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Cherry Blossoms Festivals Hotspots

Cherry blossoms are definitely the top attraction in Japan that fascinate visitors from all around the world. The charming pink flowers start flourishing from late March to mid April across Japan, usually from southern to northern parts of Japan (depending on the temperature) and numbers of cherry blossoms festivals are held across the country. Don’t miss the best time to see the beautiful cherry blossoms this spring!
The best place to see the cherry blossoms in Japan
You’ll find sakura hotspots in over 1,000 locations across the country so picking the best can prove tricky.
1. Yoshino
It’s probably Japan’s most famous cherry-bloom destination, where a carpet of blushing blooms cascade the mountainsides.
2. Maruyama Park
The star of its show is a huge tree, whose blossom-fringed branches bow towards the ground. It’s illuminated in the evening from dusk until midnight, which is well worth sticking around for. Mount Yishino is a worthy pilgrimage, covered in over 30,000 cherry trees.
3. Himeji Castle
Head here during full bloom for its striking white wooden walls that provide the perfect backdrop for the 1,000 cherry trees bursting into life around it.
4. Fuji Five Lakes
These stunning lakes come with the backdrop of Mount Fuji. For a more relaxing experience, visit the volcanic island of Honshu and loll in bubbling hot spring style with silky petals swirling all around.
5. Hirosaki Castle
Possibly the prettiest spot for cherry blossom viewing, this ancient three-story castle is surrounded by a fortified moat and a huge blossom-filled park that hosts illuminations in the evenings.
6. Ueno Park
Japan’s cutting-edge, cosmopolitan capital isn’t all sleek high-risers and robot bars. It’s brimming with pretty parks, immaculate gardens and riverside promenades – many of which become home to cherry blossom festivals. One of the most popular spots in the city, and one where trees tend to bloom, is Ueno Park, home to over 1,000 cherry blossom trees, as well as plenty of museums, shrines and ponds.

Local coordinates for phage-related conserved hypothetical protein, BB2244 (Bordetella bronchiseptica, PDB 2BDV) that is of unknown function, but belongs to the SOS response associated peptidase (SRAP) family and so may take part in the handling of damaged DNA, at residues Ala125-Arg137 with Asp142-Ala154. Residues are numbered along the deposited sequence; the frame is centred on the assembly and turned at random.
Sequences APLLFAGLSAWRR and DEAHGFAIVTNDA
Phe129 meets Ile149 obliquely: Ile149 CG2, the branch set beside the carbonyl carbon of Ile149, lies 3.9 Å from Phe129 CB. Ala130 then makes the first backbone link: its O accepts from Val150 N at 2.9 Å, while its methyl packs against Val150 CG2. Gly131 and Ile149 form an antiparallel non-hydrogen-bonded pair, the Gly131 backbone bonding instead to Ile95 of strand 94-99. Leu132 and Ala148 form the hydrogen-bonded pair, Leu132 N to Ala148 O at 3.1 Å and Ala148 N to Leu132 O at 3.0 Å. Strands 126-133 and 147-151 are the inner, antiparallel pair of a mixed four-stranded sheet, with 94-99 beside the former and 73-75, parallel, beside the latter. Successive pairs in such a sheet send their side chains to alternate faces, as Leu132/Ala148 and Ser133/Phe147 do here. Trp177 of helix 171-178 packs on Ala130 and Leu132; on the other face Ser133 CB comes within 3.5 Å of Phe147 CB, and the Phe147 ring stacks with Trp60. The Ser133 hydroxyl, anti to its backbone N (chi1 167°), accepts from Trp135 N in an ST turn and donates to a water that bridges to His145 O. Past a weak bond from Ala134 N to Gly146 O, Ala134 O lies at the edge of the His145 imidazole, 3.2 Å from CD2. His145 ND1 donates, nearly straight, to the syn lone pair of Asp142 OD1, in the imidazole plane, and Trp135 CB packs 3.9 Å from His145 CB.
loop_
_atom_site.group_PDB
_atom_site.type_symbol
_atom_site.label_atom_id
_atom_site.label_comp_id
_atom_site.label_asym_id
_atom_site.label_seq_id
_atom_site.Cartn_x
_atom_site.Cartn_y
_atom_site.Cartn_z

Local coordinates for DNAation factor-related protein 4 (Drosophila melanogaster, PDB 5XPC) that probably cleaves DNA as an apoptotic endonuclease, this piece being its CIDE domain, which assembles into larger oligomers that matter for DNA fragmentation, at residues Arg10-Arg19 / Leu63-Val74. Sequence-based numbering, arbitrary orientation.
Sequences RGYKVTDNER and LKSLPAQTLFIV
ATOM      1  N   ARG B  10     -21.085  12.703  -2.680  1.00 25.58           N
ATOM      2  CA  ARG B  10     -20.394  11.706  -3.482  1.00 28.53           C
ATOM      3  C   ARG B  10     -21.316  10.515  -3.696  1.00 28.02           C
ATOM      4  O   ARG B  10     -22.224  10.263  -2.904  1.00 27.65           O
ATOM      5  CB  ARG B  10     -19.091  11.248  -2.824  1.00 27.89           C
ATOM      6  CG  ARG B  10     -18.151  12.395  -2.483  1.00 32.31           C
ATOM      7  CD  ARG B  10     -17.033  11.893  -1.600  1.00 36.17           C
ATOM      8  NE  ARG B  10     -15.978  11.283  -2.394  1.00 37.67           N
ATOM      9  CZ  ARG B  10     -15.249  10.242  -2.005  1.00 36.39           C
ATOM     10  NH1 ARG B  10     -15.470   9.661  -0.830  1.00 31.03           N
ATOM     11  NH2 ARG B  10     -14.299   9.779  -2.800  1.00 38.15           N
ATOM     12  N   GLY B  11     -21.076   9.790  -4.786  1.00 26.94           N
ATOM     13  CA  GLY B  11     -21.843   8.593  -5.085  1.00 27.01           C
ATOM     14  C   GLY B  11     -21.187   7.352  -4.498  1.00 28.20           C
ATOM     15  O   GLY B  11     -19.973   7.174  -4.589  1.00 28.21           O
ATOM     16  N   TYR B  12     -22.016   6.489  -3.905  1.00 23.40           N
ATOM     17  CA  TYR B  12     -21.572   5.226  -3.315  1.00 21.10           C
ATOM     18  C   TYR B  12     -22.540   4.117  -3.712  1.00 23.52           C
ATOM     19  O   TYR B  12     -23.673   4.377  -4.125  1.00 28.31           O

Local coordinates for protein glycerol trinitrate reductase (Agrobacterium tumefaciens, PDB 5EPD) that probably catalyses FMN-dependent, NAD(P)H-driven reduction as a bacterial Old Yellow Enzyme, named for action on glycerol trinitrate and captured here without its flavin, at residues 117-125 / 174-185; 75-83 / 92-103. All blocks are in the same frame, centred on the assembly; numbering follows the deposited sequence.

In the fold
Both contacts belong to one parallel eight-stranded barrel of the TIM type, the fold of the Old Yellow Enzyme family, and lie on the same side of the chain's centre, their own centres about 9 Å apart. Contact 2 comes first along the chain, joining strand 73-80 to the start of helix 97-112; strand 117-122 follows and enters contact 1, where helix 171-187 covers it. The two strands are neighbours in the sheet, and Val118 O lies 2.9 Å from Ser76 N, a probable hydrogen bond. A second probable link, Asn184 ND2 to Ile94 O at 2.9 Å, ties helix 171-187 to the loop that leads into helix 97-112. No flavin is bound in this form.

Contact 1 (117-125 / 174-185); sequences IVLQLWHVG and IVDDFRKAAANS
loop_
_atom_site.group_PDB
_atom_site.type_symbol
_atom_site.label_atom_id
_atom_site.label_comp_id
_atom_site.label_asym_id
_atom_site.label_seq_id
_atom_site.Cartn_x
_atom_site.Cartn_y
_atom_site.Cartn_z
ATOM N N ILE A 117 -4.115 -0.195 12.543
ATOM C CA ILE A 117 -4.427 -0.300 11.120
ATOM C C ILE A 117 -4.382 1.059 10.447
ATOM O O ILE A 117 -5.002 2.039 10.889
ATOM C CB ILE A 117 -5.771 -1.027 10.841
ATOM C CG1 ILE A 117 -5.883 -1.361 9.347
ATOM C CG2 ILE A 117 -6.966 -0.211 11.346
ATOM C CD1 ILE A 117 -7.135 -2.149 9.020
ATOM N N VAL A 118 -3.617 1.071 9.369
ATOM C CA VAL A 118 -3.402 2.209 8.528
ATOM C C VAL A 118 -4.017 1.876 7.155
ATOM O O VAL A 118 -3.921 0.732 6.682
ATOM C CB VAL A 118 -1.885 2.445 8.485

7. Maruyama Park
If Tokyo’s the epitome of modern; Kyoto’s the essence of tradition. Ancient teahouses rub shoulders with elaborate temples, while geisha scurry between the two on route to secret liaisons. Try Maruyama Park, where the main event is a tall shidarezakura weeping cherry tree illuminated at night, or the Philsopher’s Path – a canal path lined with hundreds of cherry trees.
8. Laki Ashi
While the coastal city of Kamakura is known for its sandy beaches in summer, spring offers plenty of backdrops for your cherry blossom snaps – from huge bronze Buddha’s basking in the sun to the iconic Mount Fuji making an appearance as you sail along the tranquil waters of Lake Ashi.
9. Matsumae Park
Matsumae Park quietly shelters historical carvings in a clutch of temples: the swaying of cherry blossom ensuring the serenity of the Buddhist artefacts. Two hundred and fifty varieties of blossom stretch long into the season, their wooden name tags claiming their time in the spotlight, joined by the castle prettily illuminated as dusk descends.
10. Lake Kawaguchiko
The hot spring resort town of Lake Kawaguchiko is the second largest of Fuji’s five lakes. Arrive early morning to gaze up through the mist at majestic Mount Fuji framed through the rose coloured spectacle of the glorious blossoms, fluttering gently along the northern shores of the lapping lake.
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